A potential new cancer drug delivery method — through the gut’s lymphatic system rather than blood vessels — could improve treatment outcomes and reduce side effects while decreasing drug resistance.
Researchers from the University of Michigan demonstrated the strategy in mice, using LP-182 – a drug designed to simultaneously inhibit phosphoinositide 3-kinase (PI3K) and mitogen-activated protein kinase (MAPK). These kinases are intermediate signaling molecules that are part of a pathway implicated in the development of many types of cancer.
Although PI3K inhibitors have been approved to treat leukemia and lymphoma, interest has dimmed due to drug toxicity. In June, the FDA issued a warning about possible increased risk of death and serious side effects for Secura Bio’s PI3K inhibitor Copiktra® (duvelisib), which earned approval in 2018 to treat relapsed or refractory chronic lymphocytic leukemia (CLL) or small lymphocytic lymphoma (SLL). The warning came after the company released confirmatory Phase III trial results. Recently, after reviewing data from patients followed-up after participating in clinical trials, safety concerns led the agency’s Oncologic Drugs Advisory Committee to vote against use of the drug for chronic CLL and SLL previously treated with at least two therapies. In addition, Secura, Gilead, and Incyte withdrew their accelerated approvals for their PI3K inhibitors after failing to complete confirmatory trials. The FDA now requires randomized trials for PI3K inhibitors in blood cancers.
Finding the Right Balance
Combination therapy, using two or more therapeutic agents, for cancer is designed to target different cancer cell vulnerabilities. Because most oral drugs are absorbed through the blood, they first pass through the liver and can be metabolized at different rates. This can make it difficult to maintain the correct concentration of each drug in a balance that will have the intended therapeutic effect without causing side effects. It can also lead to drug resistance as the molecular pathways adapt to resist the therapy.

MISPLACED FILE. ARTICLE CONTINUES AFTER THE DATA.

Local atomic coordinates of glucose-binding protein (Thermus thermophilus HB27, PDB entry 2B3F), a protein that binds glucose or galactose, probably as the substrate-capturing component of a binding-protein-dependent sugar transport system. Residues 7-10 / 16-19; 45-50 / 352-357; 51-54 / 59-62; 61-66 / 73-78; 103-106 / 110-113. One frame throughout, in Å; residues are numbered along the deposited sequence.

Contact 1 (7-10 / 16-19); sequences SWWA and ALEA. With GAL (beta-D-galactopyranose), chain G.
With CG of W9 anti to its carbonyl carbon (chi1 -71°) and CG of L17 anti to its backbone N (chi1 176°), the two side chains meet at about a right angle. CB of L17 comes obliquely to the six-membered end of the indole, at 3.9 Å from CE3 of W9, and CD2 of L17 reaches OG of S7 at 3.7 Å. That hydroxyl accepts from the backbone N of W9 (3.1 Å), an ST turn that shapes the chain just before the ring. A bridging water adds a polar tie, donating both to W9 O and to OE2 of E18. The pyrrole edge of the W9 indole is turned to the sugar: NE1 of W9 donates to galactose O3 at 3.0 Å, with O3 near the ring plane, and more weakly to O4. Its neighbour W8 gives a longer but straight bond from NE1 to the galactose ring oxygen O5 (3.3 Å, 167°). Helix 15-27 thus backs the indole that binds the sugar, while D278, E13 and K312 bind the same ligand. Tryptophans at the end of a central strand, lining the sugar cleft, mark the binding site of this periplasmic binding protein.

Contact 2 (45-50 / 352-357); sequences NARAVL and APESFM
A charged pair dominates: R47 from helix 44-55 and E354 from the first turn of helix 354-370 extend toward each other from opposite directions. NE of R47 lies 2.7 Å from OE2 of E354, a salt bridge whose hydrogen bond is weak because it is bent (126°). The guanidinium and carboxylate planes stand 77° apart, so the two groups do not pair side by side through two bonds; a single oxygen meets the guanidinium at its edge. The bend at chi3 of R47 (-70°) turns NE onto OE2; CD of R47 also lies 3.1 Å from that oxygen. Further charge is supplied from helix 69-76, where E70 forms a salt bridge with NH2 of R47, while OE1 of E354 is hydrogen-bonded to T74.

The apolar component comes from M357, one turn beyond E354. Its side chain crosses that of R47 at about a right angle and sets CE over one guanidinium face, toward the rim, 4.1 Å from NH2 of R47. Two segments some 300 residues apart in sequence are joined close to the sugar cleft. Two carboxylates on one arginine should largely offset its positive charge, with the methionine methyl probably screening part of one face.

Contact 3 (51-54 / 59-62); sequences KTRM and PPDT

The Michigan researchers’ new drug avoided this by first being absorbed through the lymphatic system. According to lead investigator Brian Ross, a radiology professor at the University of Michigan, the lymph nodes were “sort of like a gas can that you fill up in your car. The drug is filling up this big reservoir — it’s being sequestered away from the entire body by the [lymphatic] absorption, and then slowly draining over a day into a neck vein.” This slow release helps to maintain optimal drug concentrations over time and prevents the initial blast of medicine to the system. “To my mind, it’s the world’s first kinase inhibitor that’s lymphatically absorbed,” said Ross. “It was quite astonishing, actually.”
The findings were recently published in Nature Communications. The study evaluated the effects of LP-182 on mice with myelofibrosis, a precursor to acute leukemia in which scar tissue builds up in the bone marrow. The researchers found that all mice that received the drug survived to 28 days — the planned cutoff for the study — with limited toxicity. Mice in the control group had progressive disease, “reaching humane endpoints” before 21 days. “Within the therapeutic window, we are able to maintain the on-target inhibition of two distinct pathways that are talking to one another,” said Ross in an article published on the university’s website. “This demonstrates the feasibility of delivering anti-cancer agents directly into the lymphatic system, which opens tremendous new opportunity for improving cancer therapeutic outcomes and reducing the side effects of the agents themselves,” he added.
Looking to the Future in Lymph
While Ross and his team continue to investigate how LP-182 works, they have created a new biotech firm, Lympharma, as others also work to develop cancer drugs delivered through the lymphatic system. For example, researchers from Tufts University have published a report on an mRNA cancer vaccine that is targeted to the lymph nodes and boosts T-cell response to skin cancer. Elicio Therapeutics’ Amphiphile (AMP) platform is designed to deliver peptides, proteins, and nucleic acids directly to the lymph nodes. A Phase I/II study is ongoing to evaluate Elicio’s cancer vaccine as a treatment for patients with mKRAS-driven tumors. Additionally, PureTech is developing technology to deliver drugs to the lymphatic system via an oral prodrug.
Lymphatic-delivered treatment could potentially target a broad range of cancers, including tumors, and autoimmune diseases such as lupus and multiple sclerosis. As for the drug for blood cancer Ross and his team are developing, he suggests that, optimistically, it could be in the clinic within two years.
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